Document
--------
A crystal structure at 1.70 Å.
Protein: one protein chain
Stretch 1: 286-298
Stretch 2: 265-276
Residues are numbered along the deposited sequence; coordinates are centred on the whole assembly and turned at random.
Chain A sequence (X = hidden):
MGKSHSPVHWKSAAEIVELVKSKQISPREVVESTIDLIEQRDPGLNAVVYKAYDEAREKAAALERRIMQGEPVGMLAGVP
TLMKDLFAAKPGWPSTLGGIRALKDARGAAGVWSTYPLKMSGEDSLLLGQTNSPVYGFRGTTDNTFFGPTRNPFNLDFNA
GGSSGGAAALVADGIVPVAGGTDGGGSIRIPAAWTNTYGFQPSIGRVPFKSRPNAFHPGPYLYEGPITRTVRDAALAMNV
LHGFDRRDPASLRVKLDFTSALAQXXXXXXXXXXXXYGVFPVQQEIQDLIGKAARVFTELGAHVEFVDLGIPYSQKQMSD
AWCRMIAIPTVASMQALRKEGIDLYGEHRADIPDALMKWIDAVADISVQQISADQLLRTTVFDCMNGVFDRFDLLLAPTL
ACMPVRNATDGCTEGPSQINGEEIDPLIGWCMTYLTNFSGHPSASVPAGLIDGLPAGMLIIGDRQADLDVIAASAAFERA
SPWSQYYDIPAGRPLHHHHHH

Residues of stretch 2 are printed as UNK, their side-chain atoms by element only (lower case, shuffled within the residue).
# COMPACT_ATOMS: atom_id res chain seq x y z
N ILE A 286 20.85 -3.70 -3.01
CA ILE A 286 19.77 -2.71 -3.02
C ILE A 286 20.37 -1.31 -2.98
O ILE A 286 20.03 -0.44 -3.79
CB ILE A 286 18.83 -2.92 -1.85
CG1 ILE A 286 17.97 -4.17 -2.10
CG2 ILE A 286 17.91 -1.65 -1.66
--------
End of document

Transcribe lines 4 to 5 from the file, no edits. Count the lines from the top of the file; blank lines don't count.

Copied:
Stretch 2: 265-276
Residues are numbered along the deposited sequence; coordinates are centred on the whole assembly and turned at random.